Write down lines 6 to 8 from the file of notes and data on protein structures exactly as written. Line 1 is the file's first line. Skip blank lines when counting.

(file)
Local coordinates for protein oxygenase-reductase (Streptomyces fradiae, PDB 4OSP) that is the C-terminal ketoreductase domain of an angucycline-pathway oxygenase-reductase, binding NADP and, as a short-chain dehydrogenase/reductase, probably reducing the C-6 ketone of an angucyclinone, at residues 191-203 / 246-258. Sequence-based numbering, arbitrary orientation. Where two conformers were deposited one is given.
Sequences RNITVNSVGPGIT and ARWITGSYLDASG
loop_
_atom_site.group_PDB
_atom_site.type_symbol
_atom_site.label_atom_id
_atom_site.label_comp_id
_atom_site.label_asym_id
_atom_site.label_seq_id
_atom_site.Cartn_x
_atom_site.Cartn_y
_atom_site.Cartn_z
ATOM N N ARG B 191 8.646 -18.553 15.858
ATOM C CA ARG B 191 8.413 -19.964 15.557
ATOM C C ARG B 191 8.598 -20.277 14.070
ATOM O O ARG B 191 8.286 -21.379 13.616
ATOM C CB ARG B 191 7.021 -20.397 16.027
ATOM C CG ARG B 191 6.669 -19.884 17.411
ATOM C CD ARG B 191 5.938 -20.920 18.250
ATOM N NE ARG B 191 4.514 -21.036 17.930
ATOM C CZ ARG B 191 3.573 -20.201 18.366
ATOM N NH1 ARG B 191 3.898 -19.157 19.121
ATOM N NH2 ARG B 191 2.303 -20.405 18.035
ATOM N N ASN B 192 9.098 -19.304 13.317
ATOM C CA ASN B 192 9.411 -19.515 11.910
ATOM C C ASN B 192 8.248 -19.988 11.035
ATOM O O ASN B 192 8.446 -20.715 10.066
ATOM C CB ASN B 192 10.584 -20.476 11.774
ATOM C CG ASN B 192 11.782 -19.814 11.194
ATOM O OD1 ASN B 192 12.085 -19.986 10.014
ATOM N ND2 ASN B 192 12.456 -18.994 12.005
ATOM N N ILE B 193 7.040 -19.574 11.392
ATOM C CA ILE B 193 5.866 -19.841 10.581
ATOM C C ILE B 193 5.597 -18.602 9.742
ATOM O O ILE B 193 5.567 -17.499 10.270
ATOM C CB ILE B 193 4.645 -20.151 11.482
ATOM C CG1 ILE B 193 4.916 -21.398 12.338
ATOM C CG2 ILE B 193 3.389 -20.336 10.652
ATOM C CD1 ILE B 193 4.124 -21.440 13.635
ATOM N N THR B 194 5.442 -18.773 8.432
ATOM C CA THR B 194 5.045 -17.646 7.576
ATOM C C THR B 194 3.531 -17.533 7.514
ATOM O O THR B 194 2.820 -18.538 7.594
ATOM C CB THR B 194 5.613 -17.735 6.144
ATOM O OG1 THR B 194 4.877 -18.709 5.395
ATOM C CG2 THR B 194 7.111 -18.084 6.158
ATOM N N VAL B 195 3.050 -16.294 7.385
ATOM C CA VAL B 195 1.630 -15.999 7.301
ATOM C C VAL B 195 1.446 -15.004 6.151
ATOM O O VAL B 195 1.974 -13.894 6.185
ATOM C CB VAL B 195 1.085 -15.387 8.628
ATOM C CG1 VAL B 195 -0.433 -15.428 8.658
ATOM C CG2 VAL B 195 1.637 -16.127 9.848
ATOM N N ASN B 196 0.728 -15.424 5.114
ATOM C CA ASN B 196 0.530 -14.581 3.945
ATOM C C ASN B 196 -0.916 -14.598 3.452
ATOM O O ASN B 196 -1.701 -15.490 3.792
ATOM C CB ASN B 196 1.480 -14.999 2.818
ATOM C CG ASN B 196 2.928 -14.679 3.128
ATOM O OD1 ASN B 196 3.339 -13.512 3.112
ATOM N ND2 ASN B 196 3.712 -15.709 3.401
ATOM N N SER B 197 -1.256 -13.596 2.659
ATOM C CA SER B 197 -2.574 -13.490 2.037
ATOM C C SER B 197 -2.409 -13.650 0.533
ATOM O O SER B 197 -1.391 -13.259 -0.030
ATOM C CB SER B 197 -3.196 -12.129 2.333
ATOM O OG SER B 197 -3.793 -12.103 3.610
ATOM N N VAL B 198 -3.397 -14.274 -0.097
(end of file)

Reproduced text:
_atom_site.label_atom_id
_atom_site.label_comp_id
_atom_site.label_asym_id